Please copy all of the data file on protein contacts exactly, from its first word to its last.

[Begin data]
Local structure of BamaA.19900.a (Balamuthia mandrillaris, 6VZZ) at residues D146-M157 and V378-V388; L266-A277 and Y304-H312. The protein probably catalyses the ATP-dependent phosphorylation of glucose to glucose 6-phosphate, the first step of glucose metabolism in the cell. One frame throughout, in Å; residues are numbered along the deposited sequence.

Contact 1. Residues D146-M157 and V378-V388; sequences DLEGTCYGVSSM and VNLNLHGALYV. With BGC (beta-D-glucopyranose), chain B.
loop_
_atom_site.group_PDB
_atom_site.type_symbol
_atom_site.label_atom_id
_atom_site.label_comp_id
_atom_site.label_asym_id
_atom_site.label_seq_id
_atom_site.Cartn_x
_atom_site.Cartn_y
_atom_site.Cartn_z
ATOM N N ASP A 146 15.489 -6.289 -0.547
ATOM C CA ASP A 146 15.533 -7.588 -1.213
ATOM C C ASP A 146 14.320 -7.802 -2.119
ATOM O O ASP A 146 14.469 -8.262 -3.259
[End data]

Local structure of BamaA.19900.a (Balamuthia mandrillaris, 6VZZ) at residues D146-M157 and V378-V388; L266-A277 and Y304-H312. The protein probably catalyses the ATP-dependent phosphorylation of glucose to glucose 6-phosphate, the first step of glucose metabolism in the cell. One frame throughout, in Å; residues are numbered along the deposited sequence.

Contact 1. Residues D146-M157 and V378-V388; sequences DLEGTCYGVSSM and VNLNLHGALYV. With BGC (beta-D-glucopyranose), chain B.
loop_
_atom_site.group_PDB
_atom_site.type_symbol
_atom_site.label_atom_id
_atom_site.label_comp_id
_atom_site.label_asym_id
_atom_site.label_seq_id
_atom_site.Cartn_x
_atom_site.Cartn_y
_atom_site.Cartn_z
ATOM N N ASP A 146 15.489 -6.289 -0.547
ATOM C CA ASP A 146 15.533 -7.588 -1.213
ATOM C C ASP A 146 14.320 -7.802 -2.119
ATOM O O ASP A 146 14.469 -8.262 -3.259